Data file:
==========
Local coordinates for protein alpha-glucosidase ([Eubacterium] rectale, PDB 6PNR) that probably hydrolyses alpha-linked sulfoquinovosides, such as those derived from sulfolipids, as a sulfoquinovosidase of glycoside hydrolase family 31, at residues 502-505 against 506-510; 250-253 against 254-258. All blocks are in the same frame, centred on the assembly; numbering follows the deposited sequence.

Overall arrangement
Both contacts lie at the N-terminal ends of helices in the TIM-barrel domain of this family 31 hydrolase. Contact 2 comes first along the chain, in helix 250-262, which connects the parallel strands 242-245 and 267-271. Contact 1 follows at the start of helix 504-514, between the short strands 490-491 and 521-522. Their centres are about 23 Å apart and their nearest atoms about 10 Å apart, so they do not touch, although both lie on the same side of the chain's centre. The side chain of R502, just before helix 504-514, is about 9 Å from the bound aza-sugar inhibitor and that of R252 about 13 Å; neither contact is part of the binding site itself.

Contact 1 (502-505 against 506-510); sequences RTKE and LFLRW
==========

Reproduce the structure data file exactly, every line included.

Local coordinates for protein alpha-glucosidase ([Eubacterium] rectale, PDB 6PNR) that probably hydrolyses alpha-linked sulfoquinovosides, such as those derived from sulfolipids, as a sulfoquinovosidase of glycoside hydrolase family 31, at residues 502-505 against 506-510; 250-253 against 254-258. All blocks are in the same frame, centred on the assembly; numbering follows the deposited sequence.

Overall arrangement
Both contacts lie at the N-terminal ends of helices in the TIM-barrel domain of this family 31 hydrolase. Contact 2 comes first along the chain, in helix 250-262, which connects the parallel strands 242-245 and 267-271. Contact 1 follows at the start of helix 504-514, between the short strands 490-491 and 521-522. Their centres are about 23 Å apart and their nearest atoms about 10 Å apart, so they do not touch, although both lie on the same side of the chain's centre. The side chain of R502, just before helix 504-514, is about 9 Å from the bound aza-sugar inhibitor and that of R252 about 13 Å; neither contact is part of the binding site itself.

Contact 1 (502-505 against 506-510); sequences RTKE and LFLRW